These sound a lot like the positive behaviors we want the child to demonstrate, right? We need to model this for them to teach them how! Let’s break it down.

Verbalize everything, and I mean everything. For example, “First, I’m going to deal our cards. How many cards do we each get? [Wait for response or help them with the answer.] Ok. Help me count out loud….” and so on. Or, “Man, I just got skipped twice! That stinks because I really wanted a turn. But that’s okay because I know I’ll get another turn soon.”
By modeling verbalization for the child, we are teaching them to say what is going on in their head. Imagine if a child said to you, “I am feeling frustrated because I really wanted a turn” versus throwing their cards, kicking the game board, and throwing themselves on the floor? As a child develops the skill of verbalization, they can more effectively tell you what they need, want, or how they feel. This is a foundational skill for effective emotional expression.

Be Flexible
In order for a child to learn to “go with the flow” we have to be willing to show them what that means. So, you must be willing to lose. You may have to overlook that double jump you can make with your king in a Checkers game. Or, you may have to hold back on using your draw two card in Uno to allow the child to win. Additionally, if the child’s answer does not fit exactly but is pretty close when describing who they are in Hedbanz, just go with it. Then, follow it up with (in the Checkers example), “Oh man, I really thought I was going to get to jump you. Oh well, I’m sure I’ll get a jump soon.” Or (in the Uno example), “Wow, you totally beat me! Great game! You worked really hard.”
By modeling behavioral flexibility, we are teaching the child that even if things do not go their way, they can still have fun and be okay. This decreases emotional outbursts and increases positive social interactions. This also helps the child develop perspective taking skills (e.g., I feel good when I win, so Sam probably feels good when he wins) and good sportsmanship.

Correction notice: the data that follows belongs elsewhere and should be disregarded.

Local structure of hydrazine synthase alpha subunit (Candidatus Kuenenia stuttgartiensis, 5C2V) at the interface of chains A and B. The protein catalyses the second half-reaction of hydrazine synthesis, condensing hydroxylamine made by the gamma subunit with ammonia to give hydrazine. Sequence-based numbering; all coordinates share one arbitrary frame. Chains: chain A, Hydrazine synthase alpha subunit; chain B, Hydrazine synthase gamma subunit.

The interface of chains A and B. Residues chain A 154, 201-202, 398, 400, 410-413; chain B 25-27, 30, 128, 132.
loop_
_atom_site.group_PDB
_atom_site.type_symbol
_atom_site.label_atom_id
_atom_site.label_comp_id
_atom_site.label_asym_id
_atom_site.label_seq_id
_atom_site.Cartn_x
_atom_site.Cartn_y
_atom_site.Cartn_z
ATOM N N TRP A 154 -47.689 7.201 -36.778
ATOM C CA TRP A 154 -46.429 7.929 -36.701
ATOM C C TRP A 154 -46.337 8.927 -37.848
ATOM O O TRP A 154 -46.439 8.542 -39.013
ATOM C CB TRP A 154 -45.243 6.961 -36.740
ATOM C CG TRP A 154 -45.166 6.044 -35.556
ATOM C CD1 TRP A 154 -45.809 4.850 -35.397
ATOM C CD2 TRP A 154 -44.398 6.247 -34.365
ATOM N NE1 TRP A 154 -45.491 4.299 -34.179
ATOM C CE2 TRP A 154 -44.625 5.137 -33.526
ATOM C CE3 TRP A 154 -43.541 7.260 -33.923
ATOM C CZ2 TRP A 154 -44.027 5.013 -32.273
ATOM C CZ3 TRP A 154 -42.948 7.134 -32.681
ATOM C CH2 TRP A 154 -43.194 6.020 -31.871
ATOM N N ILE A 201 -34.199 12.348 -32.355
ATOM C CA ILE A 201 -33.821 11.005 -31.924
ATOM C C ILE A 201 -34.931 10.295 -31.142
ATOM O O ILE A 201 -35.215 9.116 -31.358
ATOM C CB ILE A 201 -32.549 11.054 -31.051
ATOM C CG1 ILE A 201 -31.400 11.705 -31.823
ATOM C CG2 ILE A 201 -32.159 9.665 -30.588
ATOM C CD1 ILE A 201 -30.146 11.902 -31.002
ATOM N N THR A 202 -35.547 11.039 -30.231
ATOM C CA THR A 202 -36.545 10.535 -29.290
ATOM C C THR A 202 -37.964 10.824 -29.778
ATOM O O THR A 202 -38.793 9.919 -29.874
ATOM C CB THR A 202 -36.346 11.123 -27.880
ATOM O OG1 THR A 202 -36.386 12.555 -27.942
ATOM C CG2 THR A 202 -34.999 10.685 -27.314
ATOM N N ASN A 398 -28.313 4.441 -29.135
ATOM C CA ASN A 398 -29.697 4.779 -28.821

Use Encouragement
Encouragement is one of the most effective tools you can use with a child. Encouragement emphasizes the process. In contrast, praise emphasizes the product. We are used to using praise. For example, “Great job, you got an A!” focuses on the end result (the good grade), which is certainly worth rewarding; however, it infers an external control (e.g., “You are worthwhile when you do what I/the teacher/your coach wants”).

Encouragement builds self-efficacy and confidence by teaching the child that they can control themselves. For example, “You worked really hard to get this grade” sends the message that they are a responsible and capable person. Helping a child believe in themselves can tremendously impact their behavior. They quickly strive to make you proud, in turn boosting their own self-esteem and self-worth. Soon they want to prove that they can control their behaviors, act appropriately, be a leader, etc.

Here are some examples of encouraging phrases to use during game playing:
“Wow, you really thought hard about that move.”
“Waiting for your next turn took a lot of patience.”
“That was a tough one but you figured it out!”
“How did you know that? That was great!”

Be a Good Sport
Practice good sportsmanship. At the end of every game I play with even my littlest of clients, we shake hands, make eye contact, and say something positive (e.g., “Great work,” “It was fun playing with you,” “You did great”). Because they love to hear it said to them, they begin to enjoying saying it to others. This develops respect for others and the game. Practicing sportsmanship also helps build perspective taking skills, emotional regulation, and empathy.

Any game can help teach and improve individual behaviors and social interactions. Below is a list of some of the most effective games for developing the positive behaviors listed above.

Uno Attack
Connect 4 Launchers
Spot It
Count Your Chickens
Pop the Pig
Apples to Apples

Positive behavior skills can even be taught by making up games, playing cars, or having a dance party. The options are endless!


What are Social Skills and Why Do We Need Them?


Girl sitting alone

What are social skills?
The term “social skills” generally refers to the set of skills required for successful interactions. Typically, these skills include: making eye contact, starting a conversation, staying on topic, demonstrating active listening, asking appropriate questions, making and keeping friends, impulse control (physical as well as verbal), joining in with peers, following directions, compromising, and managing frustration.